Let be glad, though, that Harvie Wilkinson was in the minority. Otherwise, we’d have some precedent that citizens may be punished for what a hysterical judge imagines hypothetical third parties could have done.
That nightmare, averted for now but by no means defeated, is actually rather close to what Tobey claims the TSA did to him. In short, he stripped, the TSO told him he didn’t need to, he said he wanted to protest the TSA’s actions, the TSO radioed for backup, the backup TSOs talked to police stationed at the airport, and Aaron Tobey was cuffed without a word from those policeofficers.
Now, the TSA lacks arrest powers (thank heaven for small favors) and thus must ask cops to make arrests for them. Often, the police are intelligent enough to tell the TSA to grow up. Not, it seems in Richmond. That the police arrested Aaron Tobey on the TSA’s say-so when all Tobey had done was make an act of non-violent protest is at issue here. That is, the TSA had an American arrested just because he reminded them that he had rights. The TSA didn’t really dispute this; they just rolled out the ‘qualified immunity’ trope and added that Aaron Tobey’s behavior was ‘bizarre’.
That is itself a contradictory, and really, really lame, argument. Either you have the dubious privilege of stripping Americans of their Constitutional rights at airports or Aaron Tobey’s behavior was so weird that he legitimately spooked TSOs and was arrested on those grounds and not as retaliation for mocking a government worker. It can’t, though, be both.
(Worry not, there is case law protecting bizarre behavior from government retaliation (Spence v. Washington, 1974) and at least one sitting judge who knows that.)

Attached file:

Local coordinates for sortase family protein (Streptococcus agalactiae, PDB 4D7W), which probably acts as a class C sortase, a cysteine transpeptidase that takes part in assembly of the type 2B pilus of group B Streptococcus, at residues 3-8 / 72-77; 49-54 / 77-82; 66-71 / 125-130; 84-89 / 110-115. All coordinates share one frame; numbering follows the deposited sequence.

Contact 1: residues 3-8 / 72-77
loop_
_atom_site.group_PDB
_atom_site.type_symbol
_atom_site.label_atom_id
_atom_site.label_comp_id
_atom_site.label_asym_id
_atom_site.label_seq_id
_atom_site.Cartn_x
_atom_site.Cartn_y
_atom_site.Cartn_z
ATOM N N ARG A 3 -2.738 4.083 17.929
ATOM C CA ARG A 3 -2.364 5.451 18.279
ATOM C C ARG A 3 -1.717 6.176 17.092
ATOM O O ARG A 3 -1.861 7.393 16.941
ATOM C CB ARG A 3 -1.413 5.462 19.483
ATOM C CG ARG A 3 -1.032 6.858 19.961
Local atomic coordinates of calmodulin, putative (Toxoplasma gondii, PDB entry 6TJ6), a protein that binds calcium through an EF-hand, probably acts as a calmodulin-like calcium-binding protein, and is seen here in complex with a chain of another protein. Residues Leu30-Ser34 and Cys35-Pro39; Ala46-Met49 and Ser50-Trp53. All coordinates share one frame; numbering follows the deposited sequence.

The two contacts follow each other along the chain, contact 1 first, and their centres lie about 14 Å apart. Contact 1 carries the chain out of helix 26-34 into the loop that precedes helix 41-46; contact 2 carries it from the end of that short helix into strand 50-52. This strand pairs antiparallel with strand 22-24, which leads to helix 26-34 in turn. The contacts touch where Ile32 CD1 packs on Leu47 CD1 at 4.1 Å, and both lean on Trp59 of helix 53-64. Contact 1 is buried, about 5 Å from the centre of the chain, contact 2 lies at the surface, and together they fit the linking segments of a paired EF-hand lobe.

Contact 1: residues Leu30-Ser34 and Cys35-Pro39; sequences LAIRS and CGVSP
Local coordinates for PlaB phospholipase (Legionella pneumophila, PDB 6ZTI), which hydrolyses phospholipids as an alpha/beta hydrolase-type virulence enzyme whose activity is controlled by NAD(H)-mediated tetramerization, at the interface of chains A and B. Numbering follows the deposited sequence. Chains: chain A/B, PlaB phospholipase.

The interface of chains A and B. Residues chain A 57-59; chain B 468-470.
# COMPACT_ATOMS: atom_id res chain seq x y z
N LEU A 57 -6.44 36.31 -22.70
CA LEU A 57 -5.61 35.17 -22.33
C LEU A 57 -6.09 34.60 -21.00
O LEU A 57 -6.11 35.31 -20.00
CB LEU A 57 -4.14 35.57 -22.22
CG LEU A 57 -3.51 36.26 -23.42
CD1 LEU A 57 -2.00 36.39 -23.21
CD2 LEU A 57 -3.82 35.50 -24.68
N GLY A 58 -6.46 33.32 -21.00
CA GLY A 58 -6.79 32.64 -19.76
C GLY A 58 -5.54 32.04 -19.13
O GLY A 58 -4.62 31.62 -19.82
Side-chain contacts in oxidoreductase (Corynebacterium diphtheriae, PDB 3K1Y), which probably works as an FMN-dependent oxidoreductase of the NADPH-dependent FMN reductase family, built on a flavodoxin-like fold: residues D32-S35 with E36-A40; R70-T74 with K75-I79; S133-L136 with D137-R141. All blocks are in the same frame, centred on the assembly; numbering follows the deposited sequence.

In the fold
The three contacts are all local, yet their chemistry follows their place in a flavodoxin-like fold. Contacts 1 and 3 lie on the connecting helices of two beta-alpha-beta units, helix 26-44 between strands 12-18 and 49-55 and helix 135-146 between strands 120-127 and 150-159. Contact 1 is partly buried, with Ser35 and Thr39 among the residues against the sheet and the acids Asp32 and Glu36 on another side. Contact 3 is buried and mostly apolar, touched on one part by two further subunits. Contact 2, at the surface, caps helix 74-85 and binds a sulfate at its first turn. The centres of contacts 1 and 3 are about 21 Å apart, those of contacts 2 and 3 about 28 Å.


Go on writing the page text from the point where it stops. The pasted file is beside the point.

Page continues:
Sticking to the idiotic claim that Aaron Tobey’s behavior was so ‘bizarre’ as to require arresting him, the TSA argued they had no idea why he would take off his clothes and reveal a law limiting the state’s search and seizure powers written on his torso. Yes, really. To make its case, the TSA has to pretend they can’t understand what Aaron Tobey was getting at.
Even I don’t think front line TSA workers are that stupid.
That Tobey told the first TSO he dealt with precisely what he was doing weakens an already inane defense, but if the TSA admits it knew Aaron Tobey was protesting, they will have admitted to knowingly violating his First Amendment rights. In the case, it helps if you stop trying to see sense in the TSA position and just understand they’re really committed to their lie.
The TSA and the DHS really, really, really, really don’t want to go to trial on how far they can take their qualified immunity. They’d vastly prefer to divert this case into a discussion of how weird is too weird. They want to beg off answering the real question, arguing they use ‘discretion’ but not sticking around to defend how much discretion they should have.
Speaking of discretion and judgment, though, there is one point where the dissenting Judge, stupid old Harvie, has a point. It’s something I’ve written about before. Low level TSA workers are people who, by the very nature of the job and the applicants it attracts, lack the education and judgment to do what they’re asked to do. It’s paradoxical but it’s also easy to get so wrapped up in snickering at hopelessly dumb and viciously petty TSOs that we ignore the systemic problem.
Make no mistake, higher-ups at TSA and DHS are not idiots and their support for intrusive screening goes far beyond wanting to see co-eds naked. I suspect, though I certainly can’t prove it, that the TSA/DHS finds it very useful to see so much criticism of them centered on the minimum-wage and minimally qualified front line workers most of us interact with.
The most unsettling aspect of this decision is that of scapegoating low-level officials without ever apprising them of the legal standards governing their conduct. In denying the immunity, we are blindsiding others in a way we would never countenance for ourselves. Judges, after all, should appreciate the difficulty of judgment.
Well, yeah, but then he goes in the wrong direction altogether. That the people making choices about what does and does not qualify as a real security threat have a tough job goes without saying. That bit about not “apprising them of the legal standards” is, however, pure farce. Is he admitting the TSA doesn’t inform its recruits of basic American law and then arguing all parties should be exempt from answering for that? That’s not even the worst part. Harvie is arguing for an extremely broad qualified immunity, neatly ignoring that travelers have a valid grievance against the TSA and choosing to not even address whether the problems lies with a national security apparatus that has set up a contradiction.